Sarah Soward

Fine Art

Amethyst (aka Patricia Kevena Fili)

My BackboneSarah Soward

Written April 15, 2015

Amethyst, also known as Patricia Kevena Fili, passed away on the 19th of March, 2015. While at her memorial at the Chapel of the Chimes in Oakland today, April 15, 2015, I had an epiphany that led to the creation of this series of writings saying thank you to the people who had profound impact of my art. This is one more thing I get to thank her for, after the fact.

The short story of what this woman meant to me:
Many years ago, Amethyst inspired me to do a series of art work featuring people who identify as transgender. She even generously arranged for an exhibition of the work and a related series of drawings at the Lighthouse Community Center in Hayward. The exhibition and series of four paintings were called Divine Being. The image featured with this post is my painting of Amethyst as Sehkmet, our Protectress, offered up now in eulogy and honor. 

Passion, strength, compassion. These are the characteristics I remember most. And I will forever see her walking in a field with lionesses.

The longer version that is much harder for me to tell:
I don't like to talk about health issues, but this story needs back-story. To tell the story appropriately and honestly and to make sure Amethyst gets her full due, I'm going to briefly bring up some things I would otherwise keep off the web.

After graduating from art school (Yay CCA!), I went to work at a corporation-who-shall-remain-nameless (CWSRN) and ended up with carpal tunnel and thoracic outlet syndrome. For a while, I couldn't even lift a glass of water or turn the pages of a magazine. I was declared Permanently Partially Disabled with a side note to expect periods of total disability. I think I was 26. So you can imagine, I wasn't able to paint or draw at the time. (I had part time jobs and contract work after the CWSRN found a way to legally let me go and Unemployment sent me to Disability who sent me back to Unemployment.) That time period lasted a few years. I still tried to make things. I sort of finger painted and formed bas-relief flower sculptures of paint. It was what I could do with little pain. It was all I thought I could do. Don't get me wrong, they were cool! But they were an acquiescence to my new limitations.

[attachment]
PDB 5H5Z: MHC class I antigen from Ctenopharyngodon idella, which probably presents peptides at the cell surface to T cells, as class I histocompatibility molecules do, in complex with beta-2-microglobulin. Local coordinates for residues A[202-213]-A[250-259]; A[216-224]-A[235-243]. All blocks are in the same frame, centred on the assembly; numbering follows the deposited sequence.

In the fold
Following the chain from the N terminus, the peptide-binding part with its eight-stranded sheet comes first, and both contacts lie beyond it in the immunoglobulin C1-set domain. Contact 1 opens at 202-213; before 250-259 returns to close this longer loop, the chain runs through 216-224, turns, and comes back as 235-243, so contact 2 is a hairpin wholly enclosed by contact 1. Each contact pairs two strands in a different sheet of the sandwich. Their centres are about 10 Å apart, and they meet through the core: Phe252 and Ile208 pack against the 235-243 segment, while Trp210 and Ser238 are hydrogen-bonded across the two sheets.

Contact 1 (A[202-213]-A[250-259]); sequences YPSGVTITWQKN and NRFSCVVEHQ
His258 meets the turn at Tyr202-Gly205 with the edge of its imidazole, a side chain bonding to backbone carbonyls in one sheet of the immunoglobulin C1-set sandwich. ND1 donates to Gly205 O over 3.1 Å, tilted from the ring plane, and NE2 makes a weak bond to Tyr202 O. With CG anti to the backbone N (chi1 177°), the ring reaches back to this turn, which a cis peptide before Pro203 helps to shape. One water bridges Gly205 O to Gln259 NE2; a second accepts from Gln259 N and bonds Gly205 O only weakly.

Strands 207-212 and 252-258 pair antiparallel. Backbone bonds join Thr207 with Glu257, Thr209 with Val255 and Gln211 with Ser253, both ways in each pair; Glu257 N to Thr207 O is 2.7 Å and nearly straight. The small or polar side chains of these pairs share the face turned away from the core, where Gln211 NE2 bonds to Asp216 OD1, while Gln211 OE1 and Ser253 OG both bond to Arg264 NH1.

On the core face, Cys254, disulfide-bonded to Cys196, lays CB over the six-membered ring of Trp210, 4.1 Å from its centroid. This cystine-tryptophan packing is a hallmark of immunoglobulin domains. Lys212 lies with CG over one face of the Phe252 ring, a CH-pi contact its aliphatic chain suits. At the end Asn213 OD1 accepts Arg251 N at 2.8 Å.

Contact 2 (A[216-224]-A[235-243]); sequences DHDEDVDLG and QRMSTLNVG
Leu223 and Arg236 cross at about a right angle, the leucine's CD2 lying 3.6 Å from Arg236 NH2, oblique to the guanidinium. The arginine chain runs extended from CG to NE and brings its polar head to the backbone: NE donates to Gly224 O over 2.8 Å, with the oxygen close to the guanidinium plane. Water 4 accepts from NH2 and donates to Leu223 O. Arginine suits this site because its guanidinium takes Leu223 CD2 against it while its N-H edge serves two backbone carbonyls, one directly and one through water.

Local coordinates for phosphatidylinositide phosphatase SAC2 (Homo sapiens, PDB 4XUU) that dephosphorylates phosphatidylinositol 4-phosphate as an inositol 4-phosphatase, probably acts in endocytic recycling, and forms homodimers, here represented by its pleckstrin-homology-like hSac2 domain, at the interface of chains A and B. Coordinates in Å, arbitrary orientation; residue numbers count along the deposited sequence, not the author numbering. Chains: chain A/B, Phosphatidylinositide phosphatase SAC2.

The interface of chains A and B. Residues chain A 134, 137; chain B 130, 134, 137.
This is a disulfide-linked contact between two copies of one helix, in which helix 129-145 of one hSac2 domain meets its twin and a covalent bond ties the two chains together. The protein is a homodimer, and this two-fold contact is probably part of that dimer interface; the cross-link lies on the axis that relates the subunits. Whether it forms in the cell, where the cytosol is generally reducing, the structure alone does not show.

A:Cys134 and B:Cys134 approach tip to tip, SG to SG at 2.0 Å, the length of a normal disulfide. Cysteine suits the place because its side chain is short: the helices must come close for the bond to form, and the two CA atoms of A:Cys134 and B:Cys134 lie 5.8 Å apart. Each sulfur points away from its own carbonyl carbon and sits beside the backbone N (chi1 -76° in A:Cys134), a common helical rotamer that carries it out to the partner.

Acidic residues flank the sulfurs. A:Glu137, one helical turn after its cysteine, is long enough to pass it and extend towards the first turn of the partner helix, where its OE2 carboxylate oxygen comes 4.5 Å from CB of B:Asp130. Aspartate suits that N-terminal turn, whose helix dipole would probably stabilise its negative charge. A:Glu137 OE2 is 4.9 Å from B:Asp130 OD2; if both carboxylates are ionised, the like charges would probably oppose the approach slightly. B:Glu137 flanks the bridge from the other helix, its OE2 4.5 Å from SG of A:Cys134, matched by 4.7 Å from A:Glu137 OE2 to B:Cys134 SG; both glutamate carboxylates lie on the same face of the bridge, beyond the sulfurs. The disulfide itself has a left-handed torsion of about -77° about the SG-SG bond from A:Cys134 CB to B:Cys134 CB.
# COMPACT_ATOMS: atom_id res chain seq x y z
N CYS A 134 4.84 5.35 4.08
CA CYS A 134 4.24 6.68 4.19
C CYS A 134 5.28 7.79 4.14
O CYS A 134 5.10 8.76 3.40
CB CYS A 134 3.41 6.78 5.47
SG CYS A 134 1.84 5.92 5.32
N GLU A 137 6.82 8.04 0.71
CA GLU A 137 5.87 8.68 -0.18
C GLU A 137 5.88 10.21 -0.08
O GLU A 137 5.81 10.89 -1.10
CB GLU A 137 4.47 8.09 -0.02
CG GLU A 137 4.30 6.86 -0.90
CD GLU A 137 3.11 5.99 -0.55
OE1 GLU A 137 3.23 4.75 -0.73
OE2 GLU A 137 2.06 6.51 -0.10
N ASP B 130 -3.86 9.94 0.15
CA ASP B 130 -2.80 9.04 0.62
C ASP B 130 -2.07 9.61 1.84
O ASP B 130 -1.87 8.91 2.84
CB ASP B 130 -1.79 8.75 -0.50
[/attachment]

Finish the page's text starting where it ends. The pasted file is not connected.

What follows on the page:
Enter Amethyst.

Amethyst and I knew each other from volunteer work for a non-profit organization. She got me to agree to the show. She arranged the event at the Lighthouse. I was grateful and excited. I told my friends. A couple people who I knew longer than I had known Amethyst reacted to the news rather negatively. "Why you!?" in a disparaging voice. "Why would she choose you to do it?" with a roll of the eyes. And Amethyst's response? "Yes, you. Of course, you." She trusted that I would handle the subject matter respectfully. She knew I would work on the paintings to honor the transgender community. She believed in me and the memory of my ability—and she got me to put a paint brush back in my hand.

And, yes, it was painful. And, yes, I had to reteach myself how to draw and paint with hands that worked differently. But blah blah blah, I got through it. And I keep getting through it every day. I keep painting with my brushes and drawing with pencil or pen or whatever on my canvases. I live with pain killers and heating pads and ice packs because I'd rather fight my disability than acquiesce to it. Amethyst gave me that. And I didn't realize the depth of what she gave me until today.

Sekhmet, Our Protectress copyright Sarah Soward is the featured image for this post.